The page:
There is a glaring omission in the August 2010 233-page report on suicide prevention issued by the DoD—it does not mention prayer.  The omission is borne out of ignorance and neglect of military history that clearly points to chaplain and leader-led prayer as the sustenance and encouragement of battle weary soldiers worldwide.  History is replete with examples of the “military necessity” of prayer in the life of all service members.  General J. Lawton Collins, Former Army Chief of Staff, who served in the 1950s on the President’s Committee on Religion and Welfare in the Armed Forces, wrote:

Our present responsibilities of world leadership call for strength in great measure—strength born of physical power and technological skill superiority, and even more, the spiritual strength that is basic to the American way of life.[2]

Guided by the therapeutic professions, the military institution continues to spend millions seeking answers as 50 percent more soldiers have succumbed to suicide than to military action in Afghanistan this year.[3]  Is the best we can come up with for our war-wearied souls today only to be found in psychotropic drugs, cognitive behavioral therapy and NASCAR events? Drugs such as Prozac, Paxil and Zoloft, which boost serotonin levels in the brain, come with warning labels of increased risk of suicide for those up to age 24.  All of these drugs are included in the modern military psychiatrist’s deployment kit, and soldiers are often given a six-month supply of medications.  According to the Army Surgeon General, 8% of active duty soldiers are on sedatives, and more that 6% are on antidepressants, which is an eightfold increase since 2005.[1]  Our soldiers are facing significant stresses with more than 30% of the force having gone on three or more deployments.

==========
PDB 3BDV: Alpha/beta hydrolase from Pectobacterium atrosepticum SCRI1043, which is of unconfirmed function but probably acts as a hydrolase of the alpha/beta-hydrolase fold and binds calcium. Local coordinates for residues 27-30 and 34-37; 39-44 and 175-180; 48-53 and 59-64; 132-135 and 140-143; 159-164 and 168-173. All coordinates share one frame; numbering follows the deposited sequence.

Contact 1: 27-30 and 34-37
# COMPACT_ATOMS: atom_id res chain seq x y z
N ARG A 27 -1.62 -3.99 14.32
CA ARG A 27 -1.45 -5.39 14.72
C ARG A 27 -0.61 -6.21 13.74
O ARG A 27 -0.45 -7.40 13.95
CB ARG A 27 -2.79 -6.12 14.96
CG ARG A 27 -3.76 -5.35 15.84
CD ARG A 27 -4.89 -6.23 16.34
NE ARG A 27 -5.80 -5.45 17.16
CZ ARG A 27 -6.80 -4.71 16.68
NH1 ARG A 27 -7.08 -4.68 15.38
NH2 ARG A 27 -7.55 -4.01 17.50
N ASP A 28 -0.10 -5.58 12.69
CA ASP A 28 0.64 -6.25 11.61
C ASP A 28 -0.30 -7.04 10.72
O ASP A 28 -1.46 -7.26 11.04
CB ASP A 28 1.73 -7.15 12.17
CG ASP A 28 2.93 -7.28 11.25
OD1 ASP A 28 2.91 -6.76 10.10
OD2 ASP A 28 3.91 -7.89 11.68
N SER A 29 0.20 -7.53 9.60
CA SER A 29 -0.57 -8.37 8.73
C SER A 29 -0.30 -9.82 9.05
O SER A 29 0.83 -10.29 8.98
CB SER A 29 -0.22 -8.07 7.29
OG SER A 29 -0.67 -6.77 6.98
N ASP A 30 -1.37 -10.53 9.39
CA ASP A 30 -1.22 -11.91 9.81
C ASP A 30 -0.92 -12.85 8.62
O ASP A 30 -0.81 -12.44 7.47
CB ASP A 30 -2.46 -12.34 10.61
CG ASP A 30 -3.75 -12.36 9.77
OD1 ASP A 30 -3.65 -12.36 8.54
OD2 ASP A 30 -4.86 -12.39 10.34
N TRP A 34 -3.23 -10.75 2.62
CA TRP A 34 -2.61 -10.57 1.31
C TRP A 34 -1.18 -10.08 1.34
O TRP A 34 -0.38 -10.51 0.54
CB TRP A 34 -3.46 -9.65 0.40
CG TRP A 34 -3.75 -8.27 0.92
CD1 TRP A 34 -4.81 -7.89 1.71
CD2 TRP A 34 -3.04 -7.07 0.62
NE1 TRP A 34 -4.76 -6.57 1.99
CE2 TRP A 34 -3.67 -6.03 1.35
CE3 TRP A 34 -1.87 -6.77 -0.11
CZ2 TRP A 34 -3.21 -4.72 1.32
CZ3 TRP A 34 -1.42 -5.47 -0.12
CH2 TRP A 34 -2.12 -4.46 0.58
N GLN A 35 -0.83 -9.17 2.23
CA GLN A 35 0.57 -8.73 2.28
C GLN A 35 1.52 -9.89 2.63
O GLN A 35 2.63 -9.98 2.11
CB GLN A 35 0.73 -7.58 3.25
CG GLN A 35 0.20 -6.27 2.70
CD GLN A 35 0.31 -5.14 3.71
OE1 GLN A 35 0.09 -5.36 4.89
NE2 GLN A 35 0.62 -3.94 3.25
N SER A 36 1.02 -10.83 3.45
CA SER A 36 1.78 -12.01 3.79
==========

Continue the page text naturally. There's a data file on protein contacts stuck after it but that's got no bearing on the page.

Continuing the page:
Is it because morals and the military’s first principles are divinely based, that they are deemed archaic and unemployable in today’s US Armed Forces?  If the question seems far-fetched to those who think science and pharmaceutical therapies can replace the many features of moral support, they should review the scientific evidence from World War II, a war that saw long deployments and grievous loss of life on both sides in Europe and the Pacific.